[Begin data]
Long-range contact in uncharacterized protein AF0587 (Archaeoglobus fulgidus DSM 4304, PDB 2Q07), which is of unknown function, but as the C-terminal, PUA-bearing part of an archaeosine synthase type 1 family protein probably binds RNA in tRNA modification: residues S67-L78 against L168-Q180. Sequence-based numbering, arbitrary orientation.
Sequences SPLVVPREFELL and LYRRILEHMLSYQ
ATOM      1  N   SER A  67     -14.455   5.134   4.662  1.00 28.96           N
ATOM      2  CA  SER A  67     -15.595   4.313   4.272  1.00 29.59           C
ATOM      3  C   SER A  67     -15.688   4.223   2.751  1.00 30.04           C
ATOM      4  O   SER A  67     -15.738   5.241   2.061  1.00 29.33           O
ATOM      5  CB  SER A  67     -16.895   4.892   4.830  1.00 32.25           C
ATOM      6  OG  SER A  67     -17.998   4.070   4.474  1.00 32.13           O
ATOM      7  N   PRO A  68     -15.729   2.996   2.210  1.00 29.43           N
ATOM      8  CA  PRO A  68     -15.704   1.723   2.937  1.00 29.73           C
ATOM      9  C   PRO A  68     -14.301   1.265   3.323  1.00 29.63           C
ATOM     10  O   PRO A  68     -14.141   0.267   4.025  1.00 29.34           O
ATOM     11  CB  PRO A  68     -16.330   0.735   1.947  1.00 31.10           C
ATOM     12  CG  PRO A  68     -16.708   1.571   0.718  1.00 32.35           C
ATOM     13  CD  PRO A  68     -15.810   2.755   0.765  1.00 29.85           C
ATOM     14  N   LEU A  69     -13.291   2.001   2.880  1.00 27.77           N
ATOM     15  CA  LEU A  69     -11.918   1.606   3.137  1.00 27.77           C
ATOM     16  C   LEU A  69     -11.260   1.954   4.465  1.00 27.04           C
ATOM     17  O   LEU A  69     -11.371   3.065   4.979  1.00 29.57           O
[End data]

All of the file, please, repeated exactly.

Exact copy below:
Long-range contact in uncharacterized protein AF0587 (Archaeoglobus fulgidus DSM 4304, PDB 2Q07), which is of unknown function, but as the C-terminal, PUA-bearing part of an archaeosine synthase type 1 family protein probably binds RNA in tRNA modification: residues S67-L78 against L168-Q180. Sequence-based numbering, arbitrary orientation.
Sequences SPLVVPREFELL and LYRRILEHMLSYQ
ATOM      1  N   SER A  67     -14.455   5.134   4.662  1.00 28.96           N
ATOM      2  CA  SER A  67     -15.595   4.313   4.272  1.00 29.59           C
ATOM      3  C   SER A  67     -15.688   4.223   2.751  1.00 30.04           C
ATOM      4  O   SER A  67     -15.738   5.241   2.061  1.00 29.33           O
ATOM      5  CB  SER A  67     -16.895   4.892   4.830  1.00 32.25           C
ATOM      6  OG  SER A  67     -17.998   4.070   4.474  1.00 32.13           O
ATOM      7  N   PRO A  68     -15.729   2.996   2.210  1.00 29.43           N
ATOM      8  CA  PRO A  68     -15.704   1.723   2.937  1.00 29.73           C
ATOM      9  C   PRO A  68     -14.301   1.265   3.323  1.00 29.63           C
ATOM     10  O   PRO A  68     -14.141   0.267   4.025  1.00 29.34           O
ATOM     11  CB  PRO A  68     -16.330   0.735   1.947  1.00 31.10           C
ATOM     12  CG  PRO A  68     -16.708   1.571   0.718  1.00 32.35           C
ATOM     13  CD  PRO A  68     -15.810   2.755   0.765  1.00 29.85           C
ATOM     14  N   LEU A  69     -13.291   2.001   2.880  1.00 27.77           N
ATOM     15  CA  LEU A  69     -11.918   1.606   3.137  1.00 27.77           C
ATOM     16  C   LEU A  69     -11.260   1.954   4.465  1.00 27.04           C
ATOM     17  O   LEU A  69     -11.371   3.065   4.979  1.00 29.57           O